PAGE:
Linked by Thom Holwerda on Mon 12th Jun 2017 20:31 UTC, submitted by dionicio
Intel

You'd expect with Microsoft adding x86 emulation to its upcoming ARM-based windows 10 PCs all the possible licensing issues would be sorted. As ubiquitous as x86 is, it's easy to forget it's still a patent minefield guarded by Intel. And surprise, surprise, with the chipmaker under pressure from AMD and ARM, it felt the need to make that very, very clear. Dangling at the end of a celebratory PR blog post about 40 years of x86, Intel writes:

However, there have been reports that some companies may try to emulate Intel's proprietary x86 ISA without Intel's authorization. Emulation is not a new technology, and Transmeta was notably the last company to claim to have produced a compatible x86 processor using emulation ("code morphing") techniques. Intel enforced patents relating to SIMD instruction set enhancements against Transmeta's x86 implementation even though it used emulation. In any event, Transmeta was not commercially successful, and it exited the microprocessor business 10 years ago.

Only time will tell if new attempts to emulate Intel's x86 ISA will meet a different fate. Intel welcomes lawful competition, and we are confident that Intel's microprocessors, which have been specifically optimized to implement Intel's x86 ISA for almost four decades, will deliver amazing experiences, consistency across applications, and a full breadth of consumer offerings, full manageability and IT integration for the enterprise. However, we do not welcome unlawful infringement of our patents, and we fully expect other companies to continue to respect Intel's intellectual property rights. Strong intellectual property protections make it possible for Intel to continue to invest the enormous resources required to advance Intel's dynamic x86 ISA, and Intel will maintain its vigilance to protect its innovations and investments.

I'm assuming Microsoft has all this stuff licensed nice and proper, but it's interesting that Intel felt the need to emphasize this as strongly as they do here. Which companies is Intel referring to here? Maybe Apple?

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RE[3]: Just so we are clear...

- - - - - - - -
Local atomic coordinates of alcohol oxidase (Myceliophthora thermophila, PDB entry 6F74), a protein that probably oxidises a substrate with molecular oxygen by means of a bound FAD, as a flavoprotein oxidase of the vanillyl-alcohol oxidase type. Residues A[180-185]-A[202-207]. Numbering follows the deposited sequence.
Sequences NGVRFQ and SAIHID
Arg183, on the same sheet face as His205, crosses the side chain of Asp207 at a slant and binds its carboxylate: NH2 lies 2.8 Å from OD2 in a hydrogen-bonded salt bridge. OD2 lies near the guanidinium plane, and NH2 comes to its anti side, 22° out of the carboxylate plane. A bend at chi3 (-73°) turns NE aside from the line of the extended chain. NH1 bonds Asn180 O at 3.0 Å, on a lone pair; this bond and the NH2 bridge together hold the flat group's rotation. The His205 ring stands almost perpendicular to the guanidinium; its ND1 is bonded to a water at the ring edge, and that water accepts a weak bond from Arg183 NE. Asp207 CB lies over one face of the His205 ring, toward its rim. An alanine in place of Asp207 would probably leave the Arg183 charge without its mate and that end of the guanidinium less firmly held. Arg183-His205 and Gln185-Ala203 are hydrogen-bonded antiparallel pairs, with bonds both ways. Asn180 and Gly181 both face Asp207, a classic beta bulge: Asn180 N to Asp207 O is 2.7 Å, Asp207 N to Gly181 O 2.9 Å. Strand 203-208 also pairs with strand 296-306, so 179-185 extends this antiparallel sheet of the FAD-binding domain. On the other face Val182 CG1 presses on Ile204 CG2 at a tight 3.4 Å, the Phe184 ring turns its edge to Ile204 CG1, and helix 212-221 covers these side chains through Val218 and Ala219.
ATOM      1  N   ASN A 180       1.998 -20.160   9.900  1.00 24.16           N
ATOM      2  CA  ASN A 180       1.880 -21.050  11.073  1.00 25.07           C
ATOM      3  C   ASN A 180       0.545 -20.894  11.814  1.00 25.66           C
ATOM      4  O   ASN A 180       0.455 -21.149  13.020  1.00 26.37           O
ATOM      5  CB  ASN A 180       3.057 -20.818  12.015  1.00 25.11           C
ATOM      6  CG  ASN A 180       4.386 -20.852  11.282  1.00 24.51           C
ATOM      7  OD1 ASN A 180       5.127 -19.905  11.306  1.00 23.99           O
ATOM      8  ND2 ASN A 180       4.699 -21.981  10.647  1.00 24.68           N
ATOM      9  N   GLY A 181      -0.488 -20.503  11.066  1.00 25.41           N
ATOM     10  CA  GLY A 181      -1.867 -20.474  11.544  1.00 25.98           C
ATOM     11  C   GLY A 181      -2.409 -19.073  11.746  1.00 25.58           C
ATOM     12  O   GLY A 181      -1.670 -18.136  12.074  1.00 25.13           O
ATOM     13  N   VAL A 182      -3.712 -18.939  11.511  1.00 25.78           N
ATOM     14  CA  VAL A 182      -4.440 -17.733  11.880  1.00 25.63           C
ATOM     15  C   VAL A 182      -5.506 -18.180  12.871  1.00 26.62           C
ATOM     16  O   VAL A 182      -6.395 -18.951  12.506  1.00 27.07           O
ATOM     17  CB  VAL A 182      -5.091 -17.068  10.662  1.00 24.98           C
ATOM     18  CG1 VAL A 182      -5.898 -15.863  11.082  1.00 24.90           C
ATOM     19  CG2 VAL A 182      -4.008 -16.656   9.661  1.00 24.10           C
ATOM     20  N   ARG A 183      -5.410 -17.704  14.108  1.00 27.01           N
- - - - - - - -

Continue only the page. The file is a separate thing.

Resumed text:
by galvanash on Wed 14th Jun 2017 04:51 UTC in reply to "RE[2]: Just so we are clear..."
galvanash
Member since:
2006-01-25

And sure enough it uses MMX, SSE2, and even the AES crypto instructions.


I have no idea if this is the case or not, but just because the binary has those instructions in it does not mean that Microsoft's emulator supports executing them. The binary could have been compiled with alternate code paths for CPUs that don't have the correct feature flags - the instructions would still be in the binary, just dormant when run on CPUs not reporting support for them.

I could be totally wrong too, I don't know. If they are actually supporting and executing SSE2 and AES instructions in their emulator they are going out on a limb legally...

Edited 2017-06-14 04:54 UTC

Reply Parent Score: 2

RE[4]: Just so we are clear...
by Alfman on Wed 14th Jun 2017 13:13 in reply to "RE[3]: Just so we are clear..."
Alfman Member since:
2011-01-28

galvanash,

I have no idea if this is the case or not,


So my word's not good enough, haha, well it's easy enough to verify independently.

but just because the binary has those instructions in it does not mean that Microsoft's emulator supports executing them. The binary could have been compiled with alternate code paths for CPUs that don't have the correct feature flags - the instructions would still be in the binary, just dormant when run on CPUs not reporting support for them.


I agree it's possible those exist under conditional code paths, especially where the SSE code was hand optimized. However in cases where the compiler was configured to output SSE instruction throughout the code, it's really not common practice to provide both an SSE and non-SSE version of the code in this day and age since these go back even further than AMD64.

I could be totally wrong too, I don't know. If they are actually supporting and executing SSE2 and AES instructions in their emulator they are going out on a limb legally...


My "genuine intel" processors do not support AES/SSH extensions because those are relatively new, so we can assume those are conditional.

As to the legality question, it's a crappy situation. AES/SSH are not new, intel didn't even invent them, the incorporation of AES/SSH instructions behind some opcodes is absolutely trivial to anyone familiar in the art of crypto and assembly language, and yet despite these facts we genuinely don't know whether intel could successfully sue someone for emulating them.

Reply Parent Score: 2

galvanash Member since:
2006-01-25

galvanash,

"I have no idea if this is the case or not,


So my word's not good enough, haha, well it's easy enough to verify independently.
"

Sorry, I meant that "I" had no idea or not as to whether the binary was compile with alternate code paths or not. I wasn't questioning your findings ;)

Reply Parent Score: 2